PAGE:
I get to work early in the morning, at 6:30 am, before most employees get here. While processing emails, capturing metrics about Autodesk Labs feedback, and writing blog posts, I listen to music. Yesterday I decided to listen to the United States Top 50 according to Spotify. Though I have my longtime favorites, I used to pride myself on being rather current with music. Well I have to admit that given the state of music today as reflected by the list, there finally is a generation gap. I was dismayed by how many times Justin Bieber appeared in the Top 50. In fact, grabbing the HTML and using a pivot table in Excel, I graphed the results of all artists whose name appeared more than once:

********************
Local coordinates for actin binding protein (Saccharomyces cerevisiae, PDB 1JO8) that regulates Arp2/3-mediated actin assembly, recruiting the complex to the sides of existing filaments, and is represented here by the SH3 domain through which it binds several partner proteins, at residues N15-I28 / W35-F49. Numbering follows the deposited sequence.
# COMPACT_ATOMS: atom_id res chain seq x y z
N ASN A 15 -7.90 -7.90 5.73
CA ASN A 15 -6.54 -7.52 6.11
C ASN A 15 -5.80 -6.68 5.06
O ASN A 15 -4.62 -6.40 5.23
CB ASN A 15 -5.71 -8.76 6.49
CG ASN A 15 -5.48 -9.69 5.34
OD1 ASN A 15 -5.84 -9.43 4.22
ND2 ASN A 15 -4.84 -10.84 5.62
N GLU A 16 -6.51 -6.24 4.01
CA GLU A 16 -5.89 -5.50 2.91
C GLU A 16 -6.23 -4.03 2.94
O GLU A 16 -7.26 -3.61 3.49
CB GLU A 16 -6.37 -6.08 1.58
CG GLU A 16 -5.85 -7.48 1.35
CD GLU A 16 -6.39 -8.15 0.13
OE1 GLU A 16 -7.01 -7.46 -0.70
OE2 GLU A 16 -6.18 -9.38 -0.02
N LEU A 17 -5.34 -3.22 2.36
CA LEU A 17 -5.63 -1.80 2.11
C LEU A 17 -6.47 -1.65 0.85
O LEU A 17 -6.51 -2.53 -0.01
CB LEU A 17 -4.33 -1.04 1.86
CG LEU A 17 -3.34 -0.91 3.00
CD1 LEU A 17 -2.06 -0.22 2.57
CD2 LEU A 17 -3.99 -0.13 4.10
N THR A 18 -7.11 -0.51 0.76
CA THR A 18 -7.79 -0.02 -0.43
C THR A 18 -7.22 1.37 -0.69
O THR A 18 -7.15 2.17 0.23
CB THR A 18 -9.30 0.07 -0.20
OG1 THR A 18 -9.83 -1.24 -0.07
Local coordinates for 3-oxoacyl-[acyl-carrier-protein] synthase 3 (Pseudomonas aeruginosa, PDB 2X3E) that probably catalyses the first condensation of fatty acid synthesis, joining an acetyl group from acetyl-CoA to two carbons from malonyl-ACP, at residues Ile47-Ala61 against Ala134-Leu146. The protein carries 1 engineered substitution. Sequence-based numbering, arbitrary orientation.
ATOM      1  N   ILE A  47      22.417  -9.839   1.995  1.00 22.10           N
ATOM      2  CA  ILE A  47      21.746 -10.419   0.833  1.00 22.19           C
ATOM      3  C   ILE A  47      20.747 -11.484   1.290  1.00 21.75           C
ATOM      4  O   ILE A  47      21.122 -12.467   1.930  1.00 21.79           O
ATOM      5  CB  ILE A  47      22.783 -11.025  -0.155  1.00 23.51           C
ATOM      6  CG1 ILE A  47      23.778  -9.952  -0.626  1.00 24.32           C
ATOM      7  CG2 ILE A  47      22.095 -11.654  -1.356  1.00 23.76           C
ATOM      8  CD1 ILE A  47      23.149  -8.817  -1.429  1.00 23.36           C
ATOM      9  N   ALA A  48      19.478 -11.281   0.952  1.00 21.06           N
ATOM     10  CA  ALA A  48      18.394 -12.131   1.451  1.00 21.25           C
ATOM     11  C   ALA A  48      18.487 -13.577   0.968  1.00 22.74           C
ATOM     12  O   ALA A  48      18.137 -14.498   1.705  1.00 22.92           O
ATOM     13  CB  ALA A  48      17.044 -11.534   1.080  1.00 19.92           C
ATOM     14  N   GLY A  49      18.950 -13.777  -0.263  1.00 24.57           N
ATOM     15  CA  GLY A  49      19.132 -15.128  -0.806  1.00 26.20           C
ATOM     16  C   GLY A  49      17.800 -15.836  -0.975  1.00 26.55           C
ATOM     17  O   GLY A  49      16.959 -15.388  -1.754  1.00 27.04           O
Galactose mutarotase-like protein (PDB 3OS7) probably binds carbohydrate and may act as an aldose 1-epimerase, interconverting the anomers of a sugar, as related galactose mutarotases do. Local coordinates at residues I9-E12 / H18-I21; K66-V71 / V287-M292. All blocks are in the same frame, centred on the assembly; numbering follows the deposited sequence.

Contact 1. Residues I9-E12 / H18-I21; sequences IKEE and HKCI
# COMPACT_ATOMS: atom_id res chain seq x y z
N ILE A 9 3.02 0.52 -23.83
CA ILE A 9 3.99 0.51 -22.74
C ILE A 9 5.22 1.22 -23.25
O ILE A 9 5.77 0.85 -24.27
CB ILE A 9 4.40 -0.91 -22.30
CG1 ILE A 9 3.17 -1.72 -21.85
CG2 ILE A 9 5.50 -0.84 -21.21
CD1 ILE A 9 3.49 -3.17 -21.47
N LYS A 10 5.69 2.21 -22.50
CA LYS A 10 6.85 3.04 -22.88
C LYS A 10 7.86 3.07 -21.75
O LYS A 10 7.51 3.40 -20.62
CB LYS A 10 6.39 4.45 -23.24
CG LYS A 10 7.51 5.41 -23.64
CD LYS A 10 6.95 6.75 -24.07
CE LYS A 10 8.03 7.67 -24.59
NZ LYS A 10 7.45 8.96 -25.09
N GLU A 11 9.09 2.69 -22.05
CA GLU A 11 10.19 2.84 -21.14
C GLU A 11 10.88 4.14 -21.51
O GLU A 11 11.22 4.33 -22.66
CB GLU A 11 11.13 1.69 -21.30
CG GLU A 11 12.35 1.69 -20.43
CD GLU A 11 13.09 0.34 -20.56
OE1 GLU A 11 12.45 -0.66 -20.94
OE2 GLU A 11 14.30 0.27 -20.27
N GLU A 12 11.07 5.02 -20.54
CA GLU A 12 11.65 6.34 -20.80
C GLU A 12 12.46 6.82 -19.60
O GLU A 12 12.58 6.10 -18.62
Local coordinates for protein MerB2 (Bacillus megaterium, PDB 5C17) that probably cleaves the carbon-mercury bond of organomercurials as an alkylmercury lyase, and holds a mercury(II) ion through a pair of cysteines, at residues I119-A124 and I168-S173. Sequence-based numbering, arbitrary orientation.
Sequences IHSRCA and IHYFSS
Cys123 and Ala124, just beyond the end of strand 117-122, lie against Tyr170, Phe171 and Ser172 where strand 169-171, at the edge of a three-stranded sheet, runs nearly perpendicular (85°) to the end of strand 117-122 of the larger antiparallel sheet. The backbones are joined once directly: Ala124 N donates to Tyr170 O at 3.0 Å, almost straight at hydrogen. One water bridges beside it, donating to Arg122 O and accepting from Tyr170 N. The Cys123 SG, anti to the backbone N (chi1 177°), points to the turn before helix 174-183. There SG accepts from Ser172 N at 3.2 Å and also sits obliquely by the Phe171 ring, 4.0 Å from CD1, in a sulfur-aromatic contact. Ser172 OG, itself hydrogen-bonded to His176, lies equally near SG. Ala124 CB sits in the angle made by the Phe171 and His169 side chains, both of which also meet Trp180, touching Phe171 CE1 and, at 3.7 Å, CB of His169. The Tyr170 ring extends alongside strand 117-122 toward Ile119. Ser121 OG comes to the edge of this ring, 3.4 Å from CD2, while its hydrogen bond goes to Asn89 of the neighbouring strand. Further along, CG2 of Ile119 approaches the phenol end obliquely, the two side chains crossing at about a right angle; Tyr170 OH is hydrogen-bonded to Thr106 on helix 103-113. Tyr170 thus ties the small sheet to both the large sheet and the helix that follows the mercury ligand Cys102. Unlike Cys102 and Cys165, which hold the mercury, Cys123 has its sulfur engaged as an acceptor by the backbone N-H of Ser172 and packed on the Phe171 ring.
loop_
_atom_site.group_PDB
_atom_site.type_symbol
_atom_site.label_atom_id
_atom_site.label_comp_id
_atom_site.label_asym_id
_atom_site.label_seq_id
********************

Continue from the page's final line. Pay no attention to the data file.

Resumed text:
How can Justin Bieber appear 12 times in the Top 50? The world no longer makes sense.
Of these 50 songs, I only liked 3 of them.
- "Hello" by Adele
- "Can't Feel My Face" by The Weeknd
- "Ex's & Oh's" by Elle King
Through the miracle of online delivery of music, I can experience this new music without having to make a bad purchase. In the olden says, we'd hear one song on the radio, most often, the hit, and buy the album only to be disappointed by the other songs on the album. The online process leaves me open to giving an entire album at least one listen before recognizing what most of the albums containing songs on this list are — emotionless vocals without even a hint of musical instrument proficiency. The beauty of online music is that in addition to the new, it also lets me listen to the old standards.
Becoming an old fart is alive in the lab.